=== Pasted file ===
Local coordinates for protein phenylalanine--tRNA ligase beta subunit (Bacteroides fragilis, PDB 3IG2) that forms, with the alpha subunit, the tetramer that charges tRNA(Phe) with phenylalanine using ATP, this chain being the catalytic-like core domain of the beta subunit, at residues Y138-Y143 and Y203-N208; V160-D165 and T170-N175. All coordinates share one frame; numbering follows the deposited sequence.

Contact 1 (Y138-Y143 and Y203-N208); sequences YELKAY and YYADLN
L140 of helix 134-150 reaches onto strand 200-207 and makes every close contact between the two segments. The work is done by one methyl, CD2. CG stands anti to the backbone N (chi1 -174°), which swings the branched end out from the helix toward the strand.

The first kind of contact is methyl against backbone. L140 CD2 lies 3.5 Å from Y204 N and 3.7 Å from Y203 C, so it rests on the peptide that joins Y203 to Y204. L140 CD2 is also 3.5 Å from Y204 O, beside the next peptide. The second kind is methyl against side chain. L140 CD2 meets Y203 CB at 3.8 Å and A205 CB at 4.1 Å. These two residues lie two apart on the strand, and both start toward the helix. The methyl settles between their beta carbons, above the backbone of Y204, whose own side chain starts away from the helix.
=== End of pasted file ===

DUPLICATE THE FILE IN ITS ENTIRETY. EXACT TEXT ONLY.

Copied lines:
Local coordinates for protein phenylalanine--tRNA ligase beta subunit (Bacteroides fragilis, PDB 3IG2) that forms, with the alpha subunit, the tetramer that charges tRNA(Phe) with phenylalanine using ATP, this chain being the catalytic-like core domain of the beta subunit, at residues Y138-Y143 and Y203-N208; V160-D165 and T170-N175. All coordinates share one frame; numbering follows the deposited sequence.

Contact 1 (Y138-Y143 and Y203-N208); sequences YELKAY and YYADLN
L140 of helix 134-150 reaches onto strand 200-207 and makes every close contact between the two segments. The work is done by one methyl, CD2. CG stands anti to the backbone N (chi1 -174°), which swings the branched end out from the helix toward the strand.

The first kind of contact is methyl against backbone. L140 CD2 lies 3.5 Å from Y204 N and 3.7 Å from Y203 C, so it rests on the peptide that joins Y203 to Y204. L140 CD2 is also 3.5 Å from Y204 O, beside the next peptide. The second kind is methyl against side chain. L140 CD2 meets Y203 CB at 3.8 Å and A205 CB at 4.1 Å. These two residues lie two apart on the strand, and both start toward the helix. The methyl settles between their beta carbons, above the backbone of Y204, whose own side chain starts away from the helix.